Flying high with the merry men of Mars
There ain't no answer, There ain't going to be any answer, There never has been an answer, That's the answer.
Gertrude Stein EVERY year a couple of thousand nerds invade Antarctica to see how cold it can get. They play with balloons that go up 25 kilometres to measure the hole in the ozone layer, and bet on how many times bigger than the entire United States it is this year.
They also experiment with the latest effects of global warming and announce there is hope for the future. Like Taiwan will completely disappear underwater by the year 2035, and Hongkong's Legislative Council will be waist deep in raw sewage before 1997.
These annual doomsday proclamations are probably accurate predictions. They are also a cover up. Last month's edition of Life magazine ran a feature on how our men of science are tuning up for an expedition to Mars. Seriously. Things are not yet bad enough on Earth. They want to experience what it is like hanging out on a planet where the landscape is like Death Valley and the summer temperature has been known to soar as high as 30 below zero.
One future freak was getting all wound up about his plans to climb the highest mountain on Mars - around 30,000 metres - or three times Mount Everest.
This tells me science knows a lot more about impending environmental disasters than they are prepared to admit. If they are - and they are - planning to go to Mars where a mild 100 degrees below is a playful summer, then you won't need a PhD in environmental studies to work out what it's going to look like down here in a few decades.
Normally in such stressful circumstances I'd say I'm leaving. But to where? To Mars, with some nutter who dreams of being Sir Edmund Hillary of the Heavens? Hey, scientists might be all mad, but they are also smart. They know we are headed for self-destruction. The rest of us dumb, green revolutionaries can only guess, as we recycle our old BMWs, use both sides of the toilet roll and hold demonstrations outside supermarkets because they are not using edible plastic bags.
When it all finally falls apart and giant seven-legged crocodiles in Saudi Arabia are catching Antarctic krill the size of hedgehogs and everything else from the platypus to the Pope is belly up, guess who's booked on the only spaceships out? The scientists, that's who. The ratbag geniuses who designed every chemical, nuclear and synthetic nightmare that was supposed to enhance our joyless little lives. Meanwhile, they pollute the pristine environment of the Ross Ice Shelf as they work on how to get the bejesus out of here.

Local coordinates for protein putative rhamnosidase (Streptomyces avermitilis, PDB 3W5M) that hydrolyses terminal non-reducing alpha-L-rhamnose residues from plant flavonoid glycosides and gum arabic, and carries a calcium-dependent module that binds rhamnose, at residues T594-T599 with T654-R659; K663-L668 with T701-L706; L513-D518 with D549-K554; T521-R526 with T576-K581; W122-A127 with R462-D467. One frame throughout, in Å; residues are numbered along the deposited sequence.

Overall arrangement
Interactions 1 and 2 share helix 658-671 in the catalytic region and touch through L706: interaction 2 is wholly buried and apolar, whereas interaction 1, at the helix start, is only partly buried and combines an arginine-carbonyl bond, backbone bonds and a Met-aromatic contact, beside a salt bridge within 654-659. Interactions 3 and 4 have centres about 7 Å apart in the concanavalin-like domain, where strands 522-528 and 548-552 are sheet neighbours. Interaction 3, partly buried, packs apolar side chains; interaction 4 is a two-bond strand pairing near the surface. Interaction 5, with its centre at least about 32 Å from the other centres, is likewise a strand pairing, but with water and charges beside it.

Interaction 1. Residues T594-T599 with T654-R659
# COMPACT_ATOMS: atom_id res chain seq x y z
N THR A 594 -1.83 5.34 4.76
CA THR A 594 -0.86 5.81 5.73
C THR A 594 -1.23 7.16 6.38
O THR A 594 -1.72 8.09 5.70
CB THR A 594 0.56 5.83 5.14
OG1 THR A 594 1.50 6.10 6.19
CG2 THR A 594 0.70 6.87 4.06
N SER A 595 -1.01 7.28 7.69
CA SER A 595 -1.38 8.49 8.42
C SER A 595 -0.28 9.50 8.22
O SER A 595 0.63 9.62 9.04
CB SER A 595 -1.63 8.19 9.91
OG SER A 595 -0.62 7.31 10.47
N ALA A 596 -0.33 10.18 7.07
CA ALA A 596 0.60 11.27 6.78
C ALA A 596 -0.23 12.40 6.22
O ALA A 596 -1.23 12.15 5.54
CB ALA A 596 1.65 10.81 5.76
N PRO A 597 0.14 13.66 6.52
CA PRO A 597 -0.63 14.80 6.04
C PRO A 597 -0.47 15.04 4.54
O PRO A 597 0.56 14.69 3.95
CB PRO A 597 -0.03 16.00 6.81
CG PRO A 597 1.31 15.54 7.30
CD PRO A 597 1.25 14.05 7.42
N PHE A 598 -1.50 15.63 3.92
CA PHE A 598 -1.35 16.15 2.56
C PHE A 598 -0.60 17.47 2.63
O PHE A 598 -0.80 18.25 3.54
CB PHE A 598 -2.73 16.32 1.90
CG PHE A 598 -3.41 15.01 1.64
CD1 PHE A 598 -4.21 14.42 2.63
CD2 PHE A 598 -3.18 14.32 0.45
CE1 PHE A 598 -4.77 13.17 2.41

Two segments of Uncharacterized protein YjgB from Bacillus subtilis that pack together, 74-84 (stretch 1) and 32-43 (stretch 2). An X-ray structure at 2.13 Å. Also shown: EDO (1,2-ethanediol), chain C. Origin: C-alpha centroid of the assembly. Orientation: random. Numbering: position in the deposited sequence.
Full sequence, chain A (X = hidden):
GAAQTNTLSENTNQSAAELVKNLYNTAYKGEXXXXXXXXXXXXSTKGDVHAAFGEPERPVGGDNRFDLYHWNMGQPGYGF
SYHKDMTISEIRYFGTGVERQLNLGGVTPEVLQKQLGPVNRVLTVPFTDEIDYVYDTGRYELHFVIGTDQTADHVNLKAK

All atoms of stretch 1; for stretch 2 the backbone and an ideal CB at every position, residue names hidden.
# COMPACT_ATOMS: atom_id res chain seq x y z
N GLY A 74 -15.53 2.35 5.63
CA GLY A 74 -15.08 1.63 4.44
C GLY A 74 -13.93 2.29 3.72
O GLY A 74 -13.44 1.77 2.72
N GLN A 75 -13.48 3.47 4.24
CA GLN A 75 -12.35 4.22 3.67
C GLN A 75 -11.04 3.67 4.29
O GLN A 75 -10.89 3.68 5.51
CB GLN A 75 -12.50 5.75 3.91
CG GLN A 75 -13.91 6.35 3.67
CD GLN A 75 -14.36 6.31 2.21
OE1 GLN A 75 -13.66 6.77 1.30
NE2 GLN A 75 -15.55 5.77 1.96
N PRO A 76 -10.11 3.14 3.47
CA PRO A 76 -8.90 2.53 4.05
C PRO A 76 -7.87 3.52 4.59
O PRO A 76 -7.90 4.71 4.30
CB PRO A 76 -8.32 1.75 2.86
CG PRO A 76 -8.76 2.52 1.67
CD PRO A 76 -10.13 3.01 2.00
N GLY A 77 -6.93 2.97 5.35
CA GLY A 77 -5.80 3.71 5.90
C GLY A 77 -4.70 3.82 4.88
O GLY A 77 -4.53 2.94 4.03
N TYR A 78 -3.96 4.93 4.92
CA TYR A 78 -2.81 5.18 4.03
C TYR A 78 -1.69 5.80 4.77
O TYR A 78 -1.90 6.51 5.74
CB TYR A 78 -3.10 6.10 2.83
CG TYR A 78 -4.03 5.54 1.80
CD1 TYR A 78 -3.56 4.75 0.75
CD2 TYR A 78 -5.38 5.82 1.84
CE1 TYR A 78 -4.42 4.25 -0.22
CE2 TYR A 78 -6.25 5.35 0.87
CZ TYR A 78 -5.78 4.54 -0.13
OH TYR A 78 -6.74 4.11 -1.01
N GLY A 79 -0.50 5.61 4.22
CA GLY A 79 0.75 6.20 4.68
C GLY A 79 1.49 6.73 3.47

Why Mars? Simple. It's either that or Venus in the opposite direction. On Venus you'll need more than your Ray-Bans and number 45 sunblock. On Venus things melt in a big way. The average temperature is 462 Celsius - in the shade if there were any.
Science is presently taking our minds off the real world with the introduction of Virtual Reality. They know we know that Real Reality is not exactly round-the-clock Disneyworld, so what could be a better diversion than for all we sensation freaks to shove our heads into a bunch of Virtual Reality units and run free in our very own designer rain forest.
Not that Mars is going to be party time, but scientists get turned on by stuff like that. They take the lead in screwing up Mother Earth, then jet out to make a mess somewhere else. Like on Jupiter, a cool 150 below on the outside and a temperate 24,000 degrees at the core.
A thousand times bigger than Earth, Jupiter offers vast scope as a radioactive and miscellaneous garbage dump, as scientific man goes ''where no man has gone before''. As if going nowhere when we had a fabulous somewhere, is an unquestioned thing of beauty and joy forever. Like diamonds used to be before delinquents in Detroit started churning them out in the thousands with a stolen blowtorch and lumps of coal.
Instead of devoting years to guessing that by 2091 the West Coast of America will begin near Oklahoma City and the East Coast will hardly begin at all, our scientists might think about staying home in their laboratories to work on a tasteless, harmless mixture to blow the mind. One we can add to the world's drinking water.
It will be a concoction which stops us operating on automatic. It will cause us to stir, and then wake up to the fact that we are running on empty; spiritually barren and unready to accept the overwhelming evidence that ever more materialism is not the answer but a symptom of the problem, as five billion souls demand more ''things'' and, consequently, more environmental destruction. Just like our scientists as they reach out into the immediate desert of space for something more, something better.
Hey, Einsteins, this is as good as it gets. Right here. Right now.
Let's get one or two things right on Earth before we go star trekking. If not, then ''beam me up, Scotty''. I'm outta here too.
Peter Sherwood is managing director of Edelman Public Relations, Hongkong.